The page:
Nappy rash: current evidence for the prevention and management
Nappy rash affects up to 25% of nappy wearing infants and can be distressing for the infant, their family and carers. This paper focuses on the cause, prevention, diagnosis and management of nappy rash based on current evidence and guidance to provide optimum care and advice antenatally and postnatally. The aim is to shed light on assessment, diagnosis, self-management and therapeutic options to prevent, manage and treat nappy rash. Although common, nappy rash can provide diagnostic challenges. Thus, the paper will highlight further potential causes of nappy rash and when to seek further advice and guidance.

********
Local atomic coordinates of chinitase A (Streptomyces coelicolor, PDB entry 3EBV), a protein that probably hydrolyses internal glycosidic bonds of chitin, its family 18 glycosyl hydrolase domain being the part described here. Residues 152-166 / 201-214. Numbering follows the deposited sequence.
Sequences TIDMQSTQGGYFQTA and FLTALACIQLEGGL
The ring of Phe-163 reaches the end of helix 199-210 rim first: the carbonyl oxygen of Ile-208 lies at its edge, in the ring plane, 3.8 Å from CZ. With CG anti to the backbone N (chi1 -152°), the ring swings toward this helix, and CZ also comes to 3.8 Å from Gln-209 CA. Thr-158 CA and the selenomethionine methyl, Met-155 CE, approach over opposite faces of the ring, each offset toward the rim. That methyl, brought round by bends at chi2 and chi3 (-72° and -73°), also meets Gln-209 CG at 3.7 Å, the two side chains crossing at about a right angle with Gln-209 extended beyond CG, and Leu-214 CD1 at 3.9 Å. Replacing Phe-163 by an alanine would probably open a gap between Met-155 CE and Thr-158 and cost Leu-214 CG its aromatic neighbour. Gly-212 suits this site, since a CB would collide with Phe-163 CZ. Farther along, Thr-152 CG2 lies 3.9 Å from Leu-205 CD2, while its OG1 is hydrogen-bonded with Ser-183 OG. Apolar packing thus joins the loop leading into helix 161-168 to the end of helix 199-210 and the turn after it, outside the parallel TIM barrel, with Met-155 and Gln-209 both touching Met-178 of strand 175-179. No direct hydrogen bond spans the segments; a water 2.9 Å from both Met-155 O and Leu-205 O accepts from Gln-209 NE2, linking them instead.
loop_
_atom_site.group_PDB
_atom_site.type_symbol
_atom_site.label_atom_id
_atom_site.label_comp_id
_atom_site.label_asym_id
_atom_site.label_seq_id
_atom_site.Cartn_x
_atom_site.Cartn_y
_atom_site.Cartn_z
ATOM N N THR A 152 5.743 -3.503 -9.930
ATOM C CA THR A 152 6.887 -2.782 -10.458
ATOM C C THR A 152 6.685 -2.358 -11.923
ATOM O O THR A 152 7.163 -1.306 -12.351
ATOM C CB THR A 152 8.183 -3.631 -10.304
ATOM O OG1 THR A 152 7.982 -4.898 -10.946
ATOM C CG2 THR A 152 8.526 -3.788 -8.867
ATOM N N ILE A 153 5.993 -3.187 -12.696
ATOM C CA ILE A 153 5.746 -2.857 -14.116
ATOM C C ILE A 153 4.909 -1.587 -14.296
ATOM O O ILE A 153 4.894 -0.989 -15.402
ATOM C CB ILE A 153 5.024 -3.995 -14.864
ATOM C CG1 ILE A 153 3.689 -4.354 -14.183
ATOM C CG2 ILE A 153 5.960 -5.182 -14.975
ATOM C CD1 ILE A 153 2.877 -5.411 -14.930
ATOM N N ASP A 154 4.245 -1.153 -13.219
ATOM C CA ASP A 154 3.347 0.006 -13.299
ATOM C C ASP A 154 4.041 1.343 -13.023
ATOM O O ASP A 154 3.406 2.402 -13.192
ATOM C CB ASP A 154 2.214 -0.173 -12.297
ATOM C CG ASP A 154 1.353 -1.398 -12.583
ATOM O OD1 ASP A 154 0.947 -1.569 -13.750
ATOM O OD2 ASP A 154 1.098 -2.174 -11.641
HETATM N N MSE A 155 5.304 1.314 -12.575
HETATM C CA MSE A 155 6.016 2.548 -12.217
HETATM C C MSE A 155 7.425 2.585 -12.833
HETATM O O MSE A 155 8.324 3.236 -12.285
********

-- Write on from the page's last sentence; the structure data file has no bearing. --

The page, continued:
Nappy rash, also known as diaper rash, nappy dermatitis, diaper dermatitis or irritant diaper dermatitis, is one of the most common skin conditions found in infants and is an acute inflammatory reaction of the skin in the nappy area most commonly caused by an irritant contact dermatitis. There are no differences between boys, girls or ethnic groups (Merrill, 2015) and prevalence varies geographically, depending on cultural differences in the use of nappies, toilet training and skincare practices (National Institute for Health and Care Excellence [NICE] CKS, 2018). It affects up to 25% of nappy wearing infants within the first four weeks of life to as much as 100% at some point in infancy (Ravanfar et al 2012, Burdall et al 2019) with the highest prevalence between 9–12 months of age (Cohen, 2017).
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